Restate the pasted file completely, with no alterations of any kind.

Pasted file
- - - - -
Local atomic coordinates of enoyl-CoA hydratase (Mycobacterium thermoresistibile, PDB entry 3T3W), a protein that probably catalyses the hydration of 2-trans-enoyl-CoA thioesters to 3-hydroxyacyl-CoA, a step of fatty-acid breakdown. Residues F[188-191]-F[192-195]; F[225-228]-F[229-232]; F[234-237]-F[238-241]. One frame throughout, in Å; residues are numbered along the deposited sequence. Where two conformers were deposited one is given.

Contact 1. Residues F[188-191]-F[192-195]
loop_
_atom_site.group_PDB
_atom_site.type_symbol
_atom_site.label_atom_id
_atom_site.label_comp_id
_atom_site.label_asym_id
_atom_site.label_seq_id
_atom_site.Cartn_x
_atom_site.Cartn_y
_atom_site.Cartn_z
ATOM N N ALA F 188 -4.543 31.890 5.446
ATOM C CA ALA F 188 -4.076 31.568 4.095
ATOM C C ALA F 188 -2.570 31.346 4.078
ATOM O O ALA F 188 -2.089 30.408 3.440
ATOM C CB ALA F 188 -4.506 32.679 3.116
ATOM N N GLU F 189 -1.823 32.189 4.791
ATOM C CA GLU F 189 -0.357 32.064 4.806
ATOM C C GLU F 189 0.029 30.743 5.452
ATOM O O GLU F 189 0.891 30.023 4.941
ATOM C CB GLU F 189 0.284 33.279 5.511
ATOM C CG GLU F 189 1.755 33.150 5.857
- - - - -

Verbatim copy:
Local atomic coordinates of enoyl-CoA hydratase (Mycobacterium thermoresistibile, PDB entry 3T3W), a protein that probably catalyses the hydration of 2-trans-enoyl-CoA thioesters to 3-hydroxyacyl-CoA, a step of fatty-acid breakdown. Residues F[188-191]-F[192-195]; F[225-228]-F[229-232]; F[234-237]-F[238-241]. One frame throughout, in Å; residues are numbered along the deposited sequence. Where two conformers were deposited one is given.

Contact 1. Residues F[188-191]-F[192-195]
loop_
_atom_site.group_PDB
_atom_site.type_symbol
_atom_site.label_atom_id
_atom_site.label_comp_id
_atom_site.label_asym_id
_atom_site.label_seq_id
_atom_site.Cartn_x
_atom_site.Cartn_y
_atom_site.Cartn_z
ATOM N N ALA F 188 -4.543 31.890 5.446
ATOM C CA ALA F 188 -4.076 31.568 4.095
ATOM C C ALA F 188 -2.570 31.346 4.078
ATOM O O ALA F 188 -2.089 30.408 3.440
ATOM C CB ALA F 188 -4.506 32.679 3.116
ATOM N N GLU F 189 -1.823 32.189 4.791
ATOM C CA GLU F 189 -0.357 32.064 4.806
ATOM C C GLU F 189 0.029 30.743 5.452
ATOM O O GLU F 189 0.891 30.023 4.941
ATOM C CB GLU F 189 0.284 33.279 5.511
ATOM C CG GLU F 189 1.755 33.150 5.857